According to documents on carbon markets (link in Chinese) issued Jan. 5 by the Ministry of Ecology and Environment, carbon emission rights are regarded as commodities. However, market participants say that as the market matures, demand for financial derivatives and investors from other fields will make carbon emission rights more like securities.
“We can put aside the dispute and let the market start running first, and then slowly adjust regulations,” one official said.
Regulatory preparations are already underway. In October 2020, the Ministry of Ecology and Environment, the National Development and Reform Commission, the People’s Bank of China, the China Banking and Insurance Regulatory Commission, and the China Securities Regulatory Commission jointly issued a guideline (link in Chinese) encouraging institutional and individual investors to take part in carbon trading. The guideline supports institutions to develop financial products and other derivative products related to carbon emission rights, and it explores the establishment of carbon investment funds.
In January, the Guangzhou Futures Exchange won approval to become the country’s first new futures exchange in 14 years. According to the plan for the new exchange, the bourse will be the first venue to trade in carbon futures.
The central bank in its fourth-quarter policy report said China would further promote carbon trading while developing financial instruments and mechanisms for the market.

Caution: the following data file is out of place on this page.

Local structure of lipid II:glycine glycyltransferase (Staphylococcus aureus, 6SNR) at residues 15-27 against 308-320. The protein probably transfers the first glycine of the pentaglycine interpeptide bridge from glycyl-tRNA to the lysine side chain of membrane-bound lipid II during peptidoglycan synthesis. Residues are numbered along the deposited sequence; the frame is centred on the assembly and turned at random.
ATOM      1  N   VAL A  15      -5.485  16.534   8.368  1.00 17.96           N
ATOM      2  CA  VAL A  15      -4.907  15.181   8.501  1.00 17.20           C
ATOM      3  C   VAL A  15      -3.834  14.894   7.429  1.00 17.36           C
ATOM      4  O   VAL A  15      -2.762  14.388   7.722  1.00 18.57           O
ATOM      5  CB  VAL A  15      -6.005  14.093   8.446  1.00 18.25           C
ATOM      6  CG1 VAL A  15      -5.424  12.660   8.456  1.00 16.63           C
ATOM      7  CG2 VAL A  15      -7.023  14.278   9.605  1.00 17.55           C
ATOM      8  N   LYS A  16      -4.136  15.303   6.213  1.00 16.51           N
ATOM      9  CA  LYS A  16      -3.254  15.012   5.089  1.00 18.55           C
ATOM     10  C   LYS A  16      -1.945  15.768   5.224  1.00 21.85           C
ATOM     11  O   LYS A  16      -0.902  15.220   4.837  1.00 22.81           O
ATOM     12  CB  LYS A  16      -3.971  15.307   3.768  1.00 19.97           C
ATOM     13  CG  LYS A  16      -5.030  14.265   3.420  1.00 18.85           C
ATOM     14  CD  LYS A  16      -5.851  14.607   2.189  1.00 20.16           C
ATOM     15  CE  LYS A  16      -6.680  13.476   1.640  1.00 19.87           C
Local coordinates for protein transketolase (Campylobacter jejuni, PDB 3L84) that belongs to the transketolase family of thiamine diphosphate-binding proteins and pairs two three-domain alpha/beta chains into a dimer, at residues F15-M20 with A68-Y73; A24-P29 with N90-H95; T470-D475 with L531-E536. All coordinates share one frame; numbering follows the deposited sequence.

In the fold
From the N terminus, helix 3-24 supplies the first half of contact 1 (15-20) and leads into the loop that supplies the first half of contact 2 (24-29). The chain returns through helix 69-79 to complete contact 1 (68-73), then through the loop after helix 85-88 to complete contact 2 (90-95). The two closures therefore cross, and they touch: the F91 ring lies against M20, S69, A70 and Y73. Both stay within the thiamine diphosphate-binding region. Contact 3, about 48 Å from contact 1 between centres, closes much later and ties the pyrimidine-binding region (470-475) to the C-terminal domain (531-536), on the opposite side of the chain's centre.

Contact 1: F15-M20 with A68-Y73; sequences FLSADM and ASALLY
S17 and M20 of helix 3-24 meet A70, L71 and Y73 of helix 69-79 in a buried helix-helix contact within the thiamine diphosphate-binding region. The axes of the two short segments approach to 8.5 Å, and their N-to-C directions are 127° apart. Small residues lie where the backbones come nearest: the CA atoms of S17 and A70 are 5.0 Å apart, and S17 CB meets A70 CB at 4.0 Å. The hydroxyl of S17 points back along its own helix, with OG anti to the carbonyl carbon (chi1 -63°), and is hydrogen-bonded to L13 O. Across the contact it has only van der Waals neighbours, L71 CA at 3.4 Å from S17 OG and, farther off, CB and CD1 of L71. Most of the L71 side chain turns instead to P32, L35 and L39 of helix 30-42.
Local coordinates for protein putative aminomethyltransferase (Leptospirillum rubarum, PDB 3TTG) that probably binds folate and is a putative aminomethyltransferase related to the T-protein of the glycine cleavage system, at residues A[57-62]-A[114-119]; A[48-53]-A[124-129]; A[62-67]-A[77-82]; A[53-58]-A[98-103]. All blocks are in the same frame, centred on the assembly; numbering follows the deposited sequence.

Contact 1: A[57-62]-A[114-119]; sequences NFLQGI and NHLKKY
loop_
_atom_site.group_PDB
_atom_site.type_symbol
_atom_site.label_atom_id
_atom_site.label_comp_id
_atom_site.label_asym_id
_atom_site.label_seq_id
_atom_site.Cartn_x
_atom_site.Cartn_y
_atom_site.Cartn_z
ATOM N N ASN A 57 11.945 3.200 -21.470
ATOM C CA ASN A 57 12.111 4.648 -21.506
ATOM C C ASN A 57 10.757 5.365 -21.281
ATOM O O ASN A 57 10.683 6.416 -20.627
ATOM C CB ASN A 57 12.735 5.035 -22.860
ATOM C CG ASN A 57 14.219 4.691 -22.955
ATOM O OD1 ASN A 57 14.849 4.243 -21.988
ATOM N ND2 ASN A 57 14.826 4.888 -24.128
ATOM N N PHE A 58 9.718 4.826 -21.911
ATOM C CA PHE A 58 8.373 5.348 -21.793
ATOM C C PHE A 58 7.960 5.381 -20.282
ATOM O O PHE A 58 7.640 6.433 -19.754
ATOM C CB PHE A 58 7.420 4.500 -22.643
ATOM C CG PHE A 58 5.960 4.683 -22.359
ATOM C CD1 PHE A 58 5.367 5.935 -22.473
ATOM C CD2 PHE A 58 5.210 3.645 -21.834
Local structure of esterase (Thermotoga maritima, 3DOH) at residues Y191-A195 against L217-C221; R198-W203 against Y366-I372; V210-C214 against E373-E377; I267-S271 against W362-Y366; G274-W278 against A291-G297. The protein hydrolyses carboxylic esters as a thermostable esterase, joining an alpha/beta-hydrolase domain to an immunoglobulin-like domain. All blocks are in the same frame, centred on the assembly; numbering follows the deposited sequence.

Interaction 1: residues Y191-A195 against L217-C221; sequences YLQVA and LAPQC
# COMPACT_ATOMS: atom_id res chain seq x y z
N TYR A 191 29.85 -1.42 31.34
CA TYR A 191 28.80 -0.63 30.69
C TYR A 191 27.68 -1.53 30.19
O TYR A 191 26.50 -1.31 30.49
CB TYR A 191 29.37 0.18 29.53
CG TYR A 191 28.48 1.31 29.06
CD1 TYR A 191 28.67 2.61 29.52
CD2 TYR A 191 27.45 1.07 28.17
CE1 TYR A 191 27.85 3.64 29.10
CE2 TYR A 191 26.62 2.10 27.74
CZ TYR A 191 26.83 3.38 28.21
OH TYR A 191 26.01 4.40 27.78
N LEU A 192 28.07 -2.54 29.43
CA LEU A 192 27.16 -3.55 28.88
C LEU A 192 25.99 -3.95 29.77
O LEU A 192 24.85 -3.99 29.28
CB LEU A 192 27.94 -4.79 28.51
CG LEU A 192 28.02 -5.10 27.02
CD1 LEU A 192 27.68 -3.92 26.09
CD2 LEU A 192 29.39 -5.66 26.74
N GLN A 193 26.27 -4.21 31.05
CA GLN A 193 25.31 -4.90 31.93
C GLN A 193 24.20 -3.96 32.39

"Environment and financial authorities have reached a consensus to trade carbon emission rights as financial assets as of the fourth quarter 2020,” said Sun Rui, managing director of the Green Finance Center and senior adviser of the Paulson Institute. “It is time to launch related products and derivatives.”
Sun said it is necessary to send clear policy signals to the market while working out a detailed timetable to expand carbon trading to more emitters. She also suggested that the carbon market open up and attract more foreign investors.
Sun Mingchun, the chief economist of Haitong International, said that if Chinese financial institutions enter the carbon market, they can account for 10%–15% of trading volume, helping to activate the carbon market and optimize pricing. An active market will have a great impact on new-energy companies and high-emission companies, he said.
Contact editors Han Wei (firstname.lastname@example.org) and Bob Simison (email@example.com).